Kenya: In October, 2002, Jon Njuguna escaped from prison and immediately went to the office of the nation's Commissioner of Prisons to complain that the country's 50,000 prisoners are starving to death because guards steal their food. Some 90 prisoners a month die from starvation, torture and illness. Njuguna first went to the offices of the country's largest newspaper. The prison system responded by trying to discredit him by disputing immaterial elements of his story (whether he was serving a seven year sentence or an 11 year sentence). "To his allegations of starvation and buggery, no response," noted The Economist of London.

Michigan: In February, 2003, Michigan Department of Corrections (DOC) officials disclosed that Michael Powell, a 22 year employee who heads the Prisoner Affairs Division, which responds to prisoner grievances, was being investigated for sending abusive e mails to Amiko Kensu, the wife of prisoner Temujin Kensu. Kensu was convicted of murder under the name Frederick Freeman and later changed his name in prison. Amiko operates a website claiming her husband's innocence. Beginning January 15, 2003, Powell sent the website e mails such as "I an only hope you encounter a *** like Freeman and that the *** murders a loved one of yours." "Freeman's right where he belongs and will take his last worthless breath there." Referring to Temujin's heart disease, "With any luck, Freeman's infirmities will catch up with him and kill his sorry *** before old age does." Amiko tracked Powell's screen name of "Greatlakesdiver" and recognized his name from prison correspondence he had sent her husband. In one e mail, Powell says: "I will celebrate the day Freeman croaks in prison and I will do all I can to ensure that it happens." Prison officials did not begin to investigate the matter until contacted by the Lansing State Journal.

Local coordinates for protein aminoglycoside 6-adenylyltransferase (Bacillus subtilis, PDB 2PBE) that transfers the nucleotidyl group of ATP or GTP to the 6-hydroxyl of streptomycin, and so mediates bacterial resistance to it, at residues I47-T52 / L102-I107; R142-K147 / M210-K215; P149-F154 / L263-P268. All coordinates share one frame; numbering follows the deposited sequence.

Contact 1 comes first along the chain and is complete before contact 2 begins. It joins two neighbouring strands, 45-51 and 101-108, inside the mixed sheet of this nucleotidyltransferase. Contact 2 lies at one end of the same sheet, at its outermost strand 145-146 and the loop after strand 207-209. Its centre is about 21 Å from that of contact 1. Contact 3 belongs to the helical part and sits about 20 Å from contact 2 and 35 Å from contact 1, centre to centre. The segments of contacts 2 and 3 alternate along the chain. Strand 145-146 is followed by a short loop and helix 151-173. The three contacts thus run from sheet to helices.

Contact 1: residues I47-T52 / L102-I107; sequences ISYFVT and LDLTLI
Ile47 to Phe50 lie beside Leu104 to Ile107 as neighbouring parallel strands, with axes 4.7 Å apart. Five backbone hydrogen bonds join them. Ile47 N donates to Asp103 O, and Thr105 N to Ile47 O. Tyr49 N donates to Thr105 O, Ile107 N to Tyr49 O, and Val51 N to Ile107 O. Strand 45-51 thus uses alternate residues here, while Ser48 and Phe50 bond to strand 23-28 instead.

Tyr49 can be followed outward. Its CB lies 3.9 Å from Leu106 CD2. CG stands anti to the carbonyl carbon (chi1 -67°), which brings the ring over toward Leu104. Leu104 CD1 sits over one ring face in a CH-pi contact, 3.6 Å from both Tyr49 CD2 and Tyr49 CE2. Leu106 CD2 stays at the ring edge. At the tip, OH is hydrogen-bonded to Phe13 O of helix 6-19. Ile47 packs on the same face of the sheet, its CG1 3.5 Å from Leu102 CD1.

New York: In February, 2003, the New York Department of Correctional Services and the Bureau of Prisons banned Warith Deen Umar, 58, an Islamic chaplain, from visiting state or federal prisons after he was quoted in the Wall Street Journal as making statements sympathetic to the 9-11 attackers. Specifically, "Even Muslims who say they are against terrorism secretly admire and applaud the hijackers." He is quoted as saying the hijackers should be honored as martyrs and criticizing U.S. foreign policy. Umar claims his comments were taken out of context. Umar retired as head Muslim chaplain for the DOCS in 2000 after 25 years of DOCS employment. Since then, he has visited New York state prisons as a volunteer and he held a $37 an hour contract as a chaplain at a federal prison. State and federal prison officials cited the Wall Street Journal story as the reason for the ban. The newspaper stands by the story.